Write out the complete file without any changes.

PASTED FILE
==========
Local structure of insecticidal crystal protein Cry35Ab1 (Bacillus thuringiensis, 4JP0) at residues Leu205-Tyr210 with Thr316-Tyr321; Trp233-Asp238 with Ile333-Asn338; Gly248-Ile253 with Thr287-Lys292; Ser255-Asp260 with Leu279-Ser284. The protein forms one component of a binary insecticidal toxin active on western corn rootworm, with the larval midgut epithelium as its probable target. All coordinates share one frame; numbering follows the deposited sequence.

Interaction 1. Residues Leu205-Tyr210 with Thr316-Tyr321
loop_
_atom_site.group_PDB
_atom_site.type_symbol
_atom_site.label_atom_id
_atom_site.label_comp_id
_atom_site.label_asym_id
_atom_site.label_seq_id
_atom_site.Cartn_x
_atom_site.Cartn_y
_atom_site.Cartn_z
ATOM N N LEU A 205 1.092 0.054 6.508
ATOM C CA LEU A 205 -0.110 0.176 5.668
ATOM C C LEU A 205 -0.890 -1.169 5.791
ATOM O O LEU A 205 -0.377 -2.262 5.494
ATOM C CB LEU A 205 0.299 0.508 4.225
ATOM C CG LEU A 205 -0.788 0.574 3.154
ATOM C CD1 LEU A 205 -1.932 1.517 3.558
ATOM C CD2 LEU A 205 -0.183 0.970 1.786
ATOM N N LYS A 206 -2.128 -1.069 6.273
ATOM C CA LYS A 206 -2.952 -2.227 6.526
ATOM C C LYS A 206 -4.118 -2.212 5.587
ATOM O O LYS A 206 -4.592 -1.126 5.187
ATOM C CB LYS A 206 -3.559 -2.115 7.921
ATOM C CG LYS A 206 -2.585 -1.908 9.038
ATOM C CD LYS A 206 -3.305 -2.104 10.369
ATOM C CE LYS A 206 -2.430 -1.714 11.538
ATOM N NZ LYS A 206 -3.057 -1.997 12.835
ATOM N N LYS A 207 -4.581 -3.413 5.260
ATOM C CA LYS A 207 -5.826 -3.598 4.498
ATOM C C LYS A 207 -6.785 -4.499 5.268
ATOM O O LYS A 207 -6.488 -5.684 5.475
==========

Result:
Local structure of insecticidal crystal protein Cry35Ab1 (Bacillus thuringiensis, 4JP0) at residues Leu205-Tyr210 with Thr316-Tyr321; Trp233-Asp238 with Ile333-Asn338; Gly248-Ile253 with Thr287-Lys292; Ser255-Asp260 with Leu279-Ser284. The protein forms one component of a binary insecticidal toxin active on western corn rootworm, with the larval midgut epithelium as its probable target. All coordinates share one frame; numbering follows the deposited sequence.

Interaction 1. Residues Leu205-Tyr210 with Thr316-Tyr321
loop_
_atom_site.group_PDB
_atom_site.type_symbol
_atom_site.label_atom_id
_atom_site.label_comp_id
_atom_site.label_asym_id
_atom_site.label_seq_id
_atom_site.Cartn_x
_atom_site.Cartn_y
_atom_site.Cartn_z
ATOM N N LEU A 205 1.092 0.054 6.508
ATOM C CA LEU A 205 -0.110 0.176 5.668
ATOM C C LEU A 205 -0.890 -1.169 5.791
ATOM O O LEU A 205 -0.377 -2.262 5.494
ATOM C CB LEU A 205 0.299 0.508 4.225
ATOM C CG LEU A 205 -0.788 0.574 3.154
ATOM C CD1 LEU A 205 -1.932 1.517 3.558
ATOM C CD2 LEU A 205 -0.183 0.970 1.786
ATOM N N LYS A 206 -2.128 -1.069 6.273
ATOM C CA LYS A 206 -2.952 -2.227 6.526
ATOM C C LYS A 206 -4.118 -2.212 5.587
ATOM O O LYS A 206 -4.592 -1.126 5.187
ATOM C CB LYS A 206 -3.559 -2.115 7.921
ATOM C CG LYS A 206 -2.585 -1.908 9.038
ATOM C CD LYS A 206 -3.305 -2.104 10.369
ATOM C CE LYS A 206 -2.430 -1.714 11.538
ATOM N NZ LYS A 206 -3.057 -1.997 12.835
ATOM N N LYS A 207 -4.581 -3.413 5.260
ATOM C CA LYS A 207 -5.826 -3.598 4.498
ATOM C C LYS A 207 -6.785 -4.499 5.268
ATOM O O LYS A 207 -6.488 -5.684 5.475